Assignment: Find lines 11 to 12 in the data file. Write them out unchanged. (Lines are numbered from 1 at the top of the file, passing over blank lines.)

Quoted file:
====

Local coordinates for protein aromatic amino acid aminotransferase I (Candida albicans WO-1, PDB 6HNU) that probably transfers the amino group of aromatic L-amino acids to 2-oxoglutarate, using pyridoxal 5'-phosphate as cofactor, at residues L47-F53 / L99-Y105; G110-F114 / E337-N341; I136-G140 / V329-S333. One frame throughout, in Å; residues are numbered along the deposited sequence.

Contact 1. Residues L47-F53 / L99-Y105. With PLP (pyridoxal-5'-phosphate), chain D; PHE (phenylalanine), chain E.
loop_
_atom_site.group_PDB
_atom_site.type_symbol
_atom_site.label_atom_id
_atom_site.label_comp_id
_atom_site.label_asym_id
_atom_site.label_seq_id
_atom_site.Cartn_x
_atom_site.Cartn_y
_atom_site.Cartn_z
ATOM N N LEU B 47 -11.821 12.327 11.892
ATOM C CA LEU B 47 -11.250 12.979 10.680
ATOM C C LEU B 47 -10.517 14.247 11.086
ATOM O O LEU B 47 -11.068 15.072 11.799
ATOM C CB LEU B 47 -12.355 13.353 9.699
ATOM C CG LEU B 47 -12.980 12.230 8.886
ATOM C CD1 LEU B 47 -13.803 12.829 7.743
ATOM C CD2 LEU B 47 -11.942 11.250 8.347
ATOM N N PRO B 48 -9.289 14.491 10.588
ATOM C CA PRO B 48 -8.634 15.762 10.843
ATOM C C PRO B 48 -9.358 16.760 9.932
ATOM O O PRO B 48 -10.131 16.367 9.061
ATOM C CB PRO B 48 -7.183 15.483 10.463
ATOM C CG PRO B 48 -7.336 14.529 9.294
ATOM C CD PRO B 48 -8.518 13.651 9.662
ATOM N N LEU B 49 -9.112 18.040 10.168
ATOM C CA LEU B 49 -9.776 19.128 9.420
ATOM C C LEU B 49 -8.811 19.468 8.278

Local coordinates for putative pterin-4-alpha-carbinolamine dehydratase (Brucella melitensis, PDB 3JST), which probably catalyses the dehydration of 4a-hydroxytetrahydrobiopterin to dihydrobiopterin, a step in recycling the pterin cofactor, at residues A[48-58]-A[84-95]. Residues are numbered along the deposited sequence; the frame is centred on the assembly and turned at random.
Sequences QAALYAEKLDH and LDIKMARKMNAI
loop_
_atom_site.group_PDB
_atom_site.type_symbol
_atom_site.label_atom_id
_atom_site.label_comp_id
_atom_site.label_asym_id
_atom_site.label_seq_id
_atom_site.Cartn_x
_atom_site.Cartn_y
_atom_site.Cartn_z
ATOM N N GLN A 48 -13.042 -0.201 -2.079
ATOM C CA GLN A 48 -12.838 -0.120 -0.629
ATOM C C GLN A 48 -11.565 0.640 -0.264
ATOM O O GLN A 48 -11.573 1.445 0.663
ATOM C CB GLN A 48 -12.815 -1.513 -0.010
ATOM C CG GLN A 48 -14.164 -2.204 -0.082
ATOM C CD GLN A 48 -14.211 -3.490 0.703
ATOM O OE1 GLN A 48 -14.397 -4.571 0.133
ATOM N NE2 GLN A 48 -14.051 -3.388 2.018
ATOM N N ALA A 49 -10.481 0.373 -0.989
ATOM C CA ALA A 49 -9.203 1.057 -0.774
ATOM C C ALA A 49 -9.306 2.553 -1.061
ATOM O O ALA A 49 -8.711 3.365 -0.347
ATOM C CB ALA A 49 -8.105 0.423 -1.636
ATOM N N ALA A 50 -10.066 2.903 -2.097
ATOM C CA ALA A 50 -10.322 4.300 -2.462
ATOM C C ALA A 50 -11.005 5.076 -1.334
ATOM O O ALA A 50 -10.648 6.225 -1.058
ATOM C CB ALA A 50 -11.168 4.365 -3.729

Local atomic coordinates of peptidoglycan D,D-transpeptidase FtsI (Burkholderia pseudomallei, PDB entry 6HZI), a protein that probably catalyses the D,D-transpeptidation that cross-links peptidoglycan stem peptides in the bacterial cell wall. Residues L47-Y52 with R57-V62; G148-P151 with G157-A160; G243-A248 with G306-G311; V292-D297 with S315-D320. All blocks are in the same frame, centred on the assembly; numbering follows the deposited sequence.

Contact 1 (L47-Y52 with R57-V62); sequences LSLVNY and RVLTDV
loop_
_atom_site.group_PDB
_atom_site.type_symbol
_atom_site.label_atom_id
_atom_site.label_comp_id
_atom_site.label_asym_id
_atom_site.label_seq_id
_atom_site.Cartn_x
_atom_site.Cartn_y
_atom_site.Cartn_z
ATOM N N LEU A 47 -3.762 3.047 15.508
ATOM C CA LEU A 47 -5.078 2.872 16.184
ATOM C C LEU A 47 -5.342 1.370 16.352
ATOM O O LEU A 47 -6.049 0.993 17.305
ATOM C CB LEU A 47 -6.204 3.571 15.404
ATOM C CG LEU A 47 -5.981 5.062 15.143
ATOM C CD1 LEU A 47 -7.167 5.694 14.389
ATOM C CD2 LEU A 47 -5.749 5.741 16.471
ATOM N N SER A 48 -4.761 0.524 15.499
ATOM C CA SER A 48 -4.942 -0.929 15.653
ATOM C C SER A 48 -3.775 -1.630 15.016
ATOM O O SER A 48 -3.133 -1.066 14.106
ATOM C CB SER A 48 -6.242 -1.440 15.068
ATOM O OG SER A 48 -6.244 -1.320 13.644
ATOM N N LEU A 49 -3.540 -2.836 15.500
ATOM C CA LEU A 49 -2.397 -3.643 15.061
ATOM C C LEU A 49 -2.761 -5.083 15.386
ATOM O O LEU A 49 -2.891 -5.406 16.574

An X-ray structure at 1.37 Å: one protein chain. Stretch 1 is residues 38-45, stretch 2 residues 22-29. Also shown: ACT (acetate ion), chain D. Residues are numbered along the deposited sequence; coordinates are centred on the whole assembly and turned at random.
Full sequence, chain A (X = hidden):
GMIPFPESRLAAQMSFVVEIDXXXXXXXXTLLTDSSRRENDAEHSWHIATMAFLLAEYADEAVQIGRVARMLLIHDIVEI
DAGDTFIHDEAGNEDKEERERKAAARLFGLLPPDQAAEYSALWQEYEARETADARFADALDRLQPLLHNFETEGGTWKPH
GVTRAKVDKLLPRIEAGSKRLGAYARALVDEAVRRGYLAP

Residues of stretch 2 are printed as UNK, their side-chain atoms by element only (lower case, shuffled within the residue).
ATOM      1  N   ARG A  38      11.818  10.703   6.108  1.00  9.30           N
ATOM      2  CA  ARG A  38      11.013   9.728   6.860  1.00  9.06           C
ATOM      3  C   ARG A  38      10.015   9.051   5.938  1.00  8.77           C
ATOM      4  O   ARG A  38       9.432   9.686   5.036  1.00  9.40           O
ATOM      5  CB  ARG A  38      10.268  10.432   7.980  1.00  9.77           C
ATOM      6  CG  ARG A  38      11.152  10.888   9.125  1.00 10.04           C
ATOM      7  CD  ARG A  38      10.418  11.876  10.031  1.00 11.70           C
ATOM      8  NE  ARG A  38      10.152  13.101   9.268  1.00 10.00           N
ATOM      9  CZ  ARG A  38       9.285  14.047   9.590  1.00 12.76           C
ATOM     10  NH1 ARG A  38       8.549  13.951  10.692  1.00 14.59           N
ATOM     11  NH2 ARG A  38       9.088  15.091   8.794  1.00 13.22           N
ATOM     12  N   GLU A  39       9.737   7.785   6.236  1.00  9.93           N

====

_atom_site.Cartn_y
_atom_site.Cartn_z